I explained that every American had the right to seek approval to “detain and seize any seafaring vessels considered to be operated by enemies of the United States.”

“Are you going to the Taiwan Strait?” Khanna asked, incredulous.

“Yeah, if you want me to.”

“Wow,” he said.

I couldn’t tell if it was a Wow, this is cool, or a Wow, this is what I have to put up with to raise money. “It has to be voted on by the whole Congress?”

“I think so.” 

“We will look into it,” Khanna said, then held up my letter: “Can I keep this?”

For several minutes, we spoke about originalism and the Constitution. Though it’s obscure, the privateering clause highlights that this document—for all its brilliance and prescience—was written in a vastly different time. Some passages—such as those about the “blessings of liberty” and “equal protection”—are timeless. But others are clearly the product of the eighteenth century. For more proof that the Constitution is a historical document, please see the Third Amendment, which is about quartering soldiers.

According to an obscure clause of the Constitution, ongress can grant any American permission to be a pirate. A.J. Jacobs found out what happens when you apply.
“When I first considered applying to Congress for ‘letters of marque and reprisal,’ I was a little stumped,” writes A.J. Jacobs. (Photo courtesy of the author)

That doesn’t mean we shouldn’t be grateful to the Constitution. We should. It made possible not just privateers but also our most basic liberties. But we should also be grateful we don’t interpret it as it was written in the eighteenth century. Back then, for instance, free speech was far more constrained (there were numerous state laws banning blasphemy), and putting a man in the pillory was considered neither cruel nor unusual punishment.

I’m also not saying we should ignore the dated parts of the Constitution. Article I, Section 8 reminds us about a crucial part of our history: privateers are rarely given their due, perhaps because their own patriotism was mixed with the motive of profit. But they deserve credit, especially at a time when Americans seem increasingly unwilling to serve their country.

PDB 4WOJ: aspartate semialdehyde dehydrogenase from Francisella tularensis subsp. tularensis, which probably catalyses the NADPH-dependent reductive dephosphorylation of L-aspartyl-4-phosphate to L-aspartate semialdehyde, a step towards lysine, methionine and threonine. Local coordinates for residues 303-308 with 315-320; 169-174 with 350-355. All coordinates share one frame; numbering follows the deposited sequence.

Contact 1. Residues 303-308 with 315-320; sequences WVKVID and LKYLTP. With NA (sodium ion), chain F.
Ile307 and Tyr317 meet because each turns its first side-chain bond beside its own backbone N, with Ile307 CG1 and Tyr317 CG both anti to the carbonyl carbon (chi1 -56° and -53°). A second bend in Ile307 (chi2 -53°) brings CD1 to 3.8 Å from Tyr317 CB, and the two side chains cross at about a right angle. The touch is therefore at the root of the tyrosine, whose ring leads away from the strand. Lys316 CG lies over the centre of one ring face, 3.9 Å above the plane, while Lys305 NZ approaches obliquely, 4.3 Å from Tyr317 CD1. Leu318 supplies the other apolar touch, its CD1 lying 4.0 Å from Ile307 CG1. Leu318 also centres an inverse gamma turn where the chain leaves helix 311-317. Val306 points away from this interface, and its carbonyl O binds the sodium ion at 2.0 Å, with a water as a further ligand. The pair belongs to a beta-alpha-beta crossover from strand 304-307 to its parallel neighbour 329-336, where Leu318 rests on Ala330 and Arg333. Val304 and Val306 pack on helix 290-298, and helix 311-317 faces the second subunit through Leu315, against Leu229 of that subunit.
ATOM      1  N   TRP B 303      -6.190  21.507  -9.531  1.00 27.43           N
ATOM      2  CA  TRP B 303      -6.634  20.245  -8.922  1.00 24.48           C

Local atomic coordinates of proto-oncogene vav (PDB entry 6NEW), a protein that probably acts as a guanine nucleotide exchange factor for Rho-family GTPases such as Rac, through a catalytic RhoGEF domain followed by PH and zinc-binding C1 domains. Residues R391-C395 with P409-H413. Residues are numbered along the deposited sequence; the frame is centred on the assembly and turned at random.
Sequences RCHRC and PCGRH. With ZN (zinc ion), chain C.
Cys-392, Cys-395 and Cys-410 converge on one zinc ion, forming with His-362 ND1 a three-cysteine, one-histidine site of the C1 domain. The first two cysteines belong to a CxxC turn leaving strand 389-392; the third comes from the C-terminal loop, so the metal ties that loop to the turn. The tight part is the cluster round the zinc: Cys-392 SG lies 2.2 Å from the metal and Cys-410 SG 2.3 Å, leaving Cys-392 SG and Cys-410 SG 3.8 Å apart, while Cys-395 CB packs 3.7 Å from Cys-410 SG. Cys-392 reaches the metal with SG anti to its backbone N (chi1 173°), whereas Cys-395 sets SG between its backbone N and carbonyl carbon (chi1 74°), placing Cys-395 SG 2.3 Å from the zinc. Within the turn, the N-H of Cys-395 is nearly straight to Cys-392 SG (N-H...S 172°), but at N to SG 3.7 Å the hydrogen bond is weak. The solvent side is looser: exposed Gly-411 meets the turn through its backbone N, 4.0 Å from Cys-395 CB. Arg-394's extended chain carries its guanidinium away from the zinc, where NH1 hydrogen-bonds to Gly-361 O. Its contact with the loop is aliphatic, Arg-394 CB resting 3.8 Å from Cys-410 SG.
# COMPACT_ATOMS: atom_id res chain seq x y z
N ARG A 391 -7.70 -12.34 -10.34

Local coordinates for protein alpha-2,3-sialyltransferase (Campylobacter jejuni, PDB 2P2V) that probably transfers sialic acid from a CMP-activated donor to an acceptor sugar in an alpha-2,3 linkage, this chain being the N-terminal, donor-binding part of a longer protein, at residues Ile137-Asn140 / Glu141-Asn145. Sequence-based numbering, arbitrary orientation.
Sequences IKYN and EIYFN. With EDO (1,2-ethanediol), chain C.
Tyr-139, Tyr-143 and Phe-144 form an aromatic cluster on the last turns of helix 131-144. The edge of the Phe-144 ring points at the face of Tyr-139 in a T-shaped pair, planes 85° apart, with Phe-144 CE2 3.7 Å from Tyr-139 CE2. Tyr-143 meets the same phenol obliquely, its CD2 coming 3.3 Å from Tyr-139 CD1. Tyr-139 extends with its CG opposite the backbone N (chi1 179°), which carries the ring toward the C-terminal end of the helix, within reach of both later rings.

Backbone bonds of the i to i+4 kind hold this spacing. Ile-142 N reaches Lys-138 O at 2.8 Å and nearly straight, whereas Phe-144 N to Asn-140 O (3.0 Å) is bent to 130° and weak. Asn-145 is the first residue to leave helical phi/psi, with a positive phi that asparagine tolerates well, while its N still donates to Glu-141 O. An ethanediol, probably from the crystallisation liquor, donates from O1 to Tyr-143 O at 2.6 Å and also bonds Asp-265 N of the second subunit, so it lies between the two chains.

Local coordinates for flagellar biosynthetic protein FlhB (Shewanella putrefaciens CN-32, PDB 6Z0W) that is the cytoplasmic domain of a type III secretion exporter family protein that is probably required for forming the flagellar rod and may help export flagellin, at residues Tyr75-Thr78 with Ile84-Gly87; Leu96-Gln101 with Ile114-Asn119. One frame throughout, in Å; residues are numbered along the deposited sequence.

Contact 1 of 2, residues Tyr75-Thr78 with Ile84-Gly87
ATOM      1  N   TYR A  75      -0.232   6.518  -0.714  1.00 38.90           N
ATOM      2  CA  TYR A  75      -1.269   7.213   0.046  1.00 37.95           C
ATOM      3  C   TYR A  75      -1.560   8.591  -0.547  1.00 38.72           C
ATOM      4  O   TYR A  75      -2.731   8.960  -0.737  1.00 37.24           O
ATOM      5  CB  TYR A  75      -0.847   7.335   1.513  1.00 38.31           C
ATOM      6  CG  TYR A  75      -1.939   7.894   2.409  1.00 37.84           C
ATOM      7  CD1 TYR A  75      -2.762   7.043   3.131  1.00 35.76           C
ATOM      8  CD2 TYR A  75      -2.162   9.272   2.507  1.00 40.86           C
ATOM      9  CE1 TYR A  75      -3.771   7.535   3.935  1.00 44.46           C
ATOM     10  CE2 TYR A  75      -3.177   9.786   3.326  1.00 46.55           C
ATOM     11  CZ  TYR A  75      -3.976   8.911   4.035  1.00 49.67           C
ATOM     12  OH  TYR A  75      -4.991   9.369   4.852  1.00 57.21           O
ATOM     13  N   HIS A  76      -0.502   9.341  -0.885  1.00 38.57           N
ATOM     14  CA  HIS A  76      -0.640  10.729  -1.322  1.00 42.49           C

I am not one of those Americans. Over the last year I have exchanged several emails with Cooper, Rep. Khanna’s aide, who now addresses me as “Captain.” He says Khanna is discussing getting me a letter of marque with his colleagues. In the meantime, I have found my own vessel: my friend’s 23-foot waterskiing boat. All I need to become a state-sanctioned pirate is for the majority of congresspeople to sign off on my request. Right now, they seem a little distracted with other matters.

But I still have my tricorn hat, ready and waiting. I’ve told Cooper I’m standing by, ready for updates, prepared to serve. But I feel I have already done something patriotic, in raising awareness for privateers, these unsung heroes of American independence—even if I myself never get to hit the high seas.

A.J. Jacobs is an author, journalist, lecturer, and human guinea pig. His new book is “The Year of Living Constitutionally: One Man’s Humble Quest to Follow the Constitution’s Original Meaning.” Follow him on X @ajjacobs, and find him on Substack at “Experimental Living with A.J. Jacobs.”